Comair - Struggling under Covid-19

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WOW !!!

No, not WOW…
This is exactly the ANC plan.

Communist coup d’etat.
Destroy all the established businesses and then build up a communist state.

Do you even consider thinking before typing.
I guess you think that its a lie that man has been to the moon as well.

Excellent opportunity to establish a socialist state. What do you call a country that allows shopping in clothing stores but dictates what you may buy?

Spitsbergen , you should think a little harder even if you don’t want to accept that someone’s opinion could be valid.

@ARROW – I am sorry, so we are the country that went into lockdown and closed of internationals border. What news are you reading because outside of the SAA and Airlink saga whose problems actually have been around long before the COVID pandemic, Comair / kulula and just part of the global airline industry collapse. For further information check in on AIR FRANCE, Virgin Australia and a heap more. Very few industries if any are safe from the economic impact of the COVID Pandemic. The real problem with the ANC is that like many governments they do not have a real Plan. But this has got nothing to do with creating a communist state, in fact the longer this goes on the less there will be left to create anything meaningful.

This is disastrous. But the correct decision. Creditors get royally shafted, nobody can take Comair over, the BRPs will have no idea what to do etc …so kick for touch…6 months payment holiday and start again in November when EbJam air takes over SAA( EBrahim Patel and JAMnadas Gordhans new airline funded with the sale of the last unencumbered assets of SAA( i.e the used cutlery will fund a fleet of A 350s)

Still the small dominos collapsing. In the meantime, the silence from the big ones such as Eskom is ominous.

So previously-profitable, well-run Kulula is in business rescue, while the mismanaged dreadfully run airline that has lost mega billions over the years – SAA – still thinks it is going to fly successfully??? We live in a strange world indeed.

Might actually be a good move. Critical to get it done sooner than later, it should give them a better chance. And the company has always been financially sound.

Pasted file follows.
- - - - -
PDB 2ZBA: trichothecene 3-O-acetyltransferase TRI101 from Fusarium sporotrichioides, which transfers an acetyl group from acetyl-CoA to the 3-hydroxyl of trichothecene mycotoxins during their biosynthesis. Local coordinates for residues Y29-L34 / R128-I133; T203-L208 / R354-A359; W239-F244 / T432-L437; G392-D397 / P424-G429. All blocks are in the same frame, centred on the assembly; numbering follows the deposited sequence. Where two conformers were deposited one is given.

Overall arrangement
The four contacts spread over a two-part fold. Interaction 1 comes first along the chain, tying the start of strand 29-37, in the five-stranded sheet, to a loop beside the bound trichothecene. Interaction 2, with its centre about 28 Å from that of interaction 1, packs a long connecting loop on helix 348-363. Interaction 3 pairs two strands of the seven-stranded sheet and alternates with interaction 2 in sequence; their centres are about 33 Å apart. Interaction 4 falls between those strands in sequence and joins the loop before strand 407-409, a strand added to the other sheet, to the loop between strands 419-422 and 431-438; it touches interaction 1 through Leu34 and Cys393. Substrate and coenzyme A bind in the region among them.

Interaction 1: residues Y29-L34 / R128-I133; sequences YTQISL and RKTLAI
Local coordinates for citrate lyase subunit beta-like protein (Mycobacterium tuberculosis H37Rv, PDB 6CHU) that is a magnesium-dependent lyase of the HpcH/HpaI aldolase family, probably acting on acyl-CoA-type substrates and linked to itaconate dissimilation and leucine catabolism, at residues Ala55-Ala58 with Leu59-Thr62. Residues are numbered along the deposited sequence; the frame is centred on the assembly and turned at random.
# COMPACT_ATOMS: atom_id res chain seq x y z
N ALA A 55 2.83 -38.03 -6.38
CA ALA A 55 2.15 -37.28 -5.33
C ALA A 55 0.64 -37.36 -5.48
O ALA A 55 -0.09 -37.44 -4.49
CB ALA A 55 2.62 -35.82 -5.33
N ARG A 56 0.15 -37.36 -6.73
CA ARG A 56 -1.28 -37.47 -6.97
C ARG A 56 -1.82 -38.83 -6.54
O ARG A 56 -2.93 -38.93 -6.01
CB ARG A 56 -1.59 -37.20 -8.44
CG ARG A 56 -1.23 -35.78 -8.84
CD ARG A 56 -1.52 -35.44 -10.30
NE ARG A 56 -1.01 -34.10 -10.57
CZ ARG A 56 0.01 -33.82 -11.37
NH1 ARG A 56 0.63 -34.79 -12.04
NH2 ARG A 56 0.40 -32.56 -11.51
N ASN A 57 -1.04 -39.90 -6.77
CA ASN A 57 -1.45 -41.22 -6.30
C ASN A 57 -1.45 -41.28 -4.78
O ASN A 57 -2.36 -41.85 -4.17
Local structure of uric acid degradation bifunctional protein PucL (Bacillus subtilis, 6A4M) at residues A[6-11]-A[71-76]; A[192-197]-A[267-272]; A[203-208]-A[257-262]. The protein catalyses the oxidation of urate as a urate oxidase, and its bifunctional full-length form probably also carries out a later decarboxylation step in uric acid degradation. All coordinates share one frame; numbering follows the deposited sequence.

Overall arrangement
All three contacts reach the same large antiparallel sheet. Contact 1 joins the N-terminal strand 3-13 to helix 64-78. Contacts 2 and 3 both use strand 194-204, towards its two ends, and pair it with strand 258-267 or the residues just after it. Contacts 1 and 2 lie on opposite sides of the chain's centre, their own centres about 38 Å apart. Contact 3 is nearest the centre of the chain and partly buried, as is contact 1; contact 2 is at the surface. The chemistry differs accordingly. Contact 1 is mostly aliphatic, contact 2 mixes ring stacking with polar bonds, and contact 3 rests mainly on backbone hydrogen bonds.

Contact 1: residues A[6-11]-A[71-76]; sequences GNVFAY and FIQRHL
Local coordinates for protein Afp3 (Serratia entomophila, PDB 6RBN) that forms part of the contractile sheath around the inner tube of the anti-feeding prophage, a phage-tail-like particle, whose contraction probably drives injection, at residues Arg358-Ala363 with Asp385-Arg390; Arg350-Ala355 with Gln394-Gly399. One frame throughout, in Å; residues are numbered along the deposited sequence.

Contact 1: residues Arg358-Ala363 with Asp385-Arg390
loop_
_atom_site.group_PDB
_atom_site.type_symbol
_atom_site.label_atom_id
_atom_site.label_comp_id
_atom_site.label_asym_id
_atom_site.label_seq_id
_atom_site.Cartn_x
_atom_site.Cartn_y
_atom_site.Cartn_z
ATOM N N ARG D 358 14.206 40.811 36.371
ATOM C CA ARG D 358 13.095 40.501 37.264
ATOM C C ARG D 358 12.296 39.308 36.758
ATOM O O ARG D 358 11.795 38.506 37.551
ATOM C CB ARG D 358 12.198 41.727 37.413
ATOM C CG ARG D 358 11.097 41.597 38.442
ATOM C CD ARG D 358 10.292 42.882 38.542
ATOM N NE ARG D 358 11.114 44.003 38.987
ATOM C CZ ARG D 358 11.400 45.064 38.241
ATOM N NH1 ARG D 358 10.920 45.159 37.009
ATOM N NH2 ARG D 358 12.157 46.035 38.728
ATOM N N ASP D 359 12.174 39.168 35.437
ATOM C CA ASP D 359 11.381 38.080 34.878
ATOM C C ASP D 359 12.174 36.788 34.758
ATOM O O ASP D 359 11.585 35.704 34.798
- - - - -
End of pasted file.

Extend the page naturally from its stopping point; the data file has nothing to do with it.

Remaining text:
The over reaction regarding Corona19 is going to put the world back to the dark ages.

By dark you mean Darkest Africa?

Or dark as in no electricity?

Or dark as in Chinese masters making Africans their slaves?

Guess this will be the first of many casualties and the Banks’ cumulative losses will lead to knock on effects for them as they take the haircuts. These second order effects are what, in my opinion, equity markets are yet to factor into prices. It will not be pretty when it does.

And so we wait! 😉

does this mean i will have to use Pravin Patel ‘s new airline in the future ?

That will never be an option.

Don’t have the taxpayer to bail them out.

Let Comair become the national carrier. They have a proven track record for profitability.

It makes simple sense to have experienced people, shoulder the +-R140 Billion portion of the GDP generated through tourism!

Besides the government has shouldered it and dislocated both clavicles.

Great idea except for the fact that by the time that all the SAA and Airlink staff join the Comair payroll they will be in worse shape than SAA. Sorry just a thought.

This is a legitimate use of the business rescue provisions – i.e. affording a company breathing room to prevent liquidation when there is a reasonable prospect of getting it back on its feet again. If Comair is able to get some breathing room until passenger aviation is permitted to resume, there is every reason to believe that it can be saved, along with the direct jobs, and the jobs up and down its supply chain. This is very different to the cases of Edcon and SAA, where the processes are really just giving a very short stay of execution to businesses already in dire straits.

It’s becoming difficult to ignore the fact that many businesses will be ripe for the picking by the perversely incentivised BEE cadres, after this crazy lockdown is finally ended. History will show this to be the real agenda behind some of arbitrary and nonsensical decisions by the politburo.

End of comments.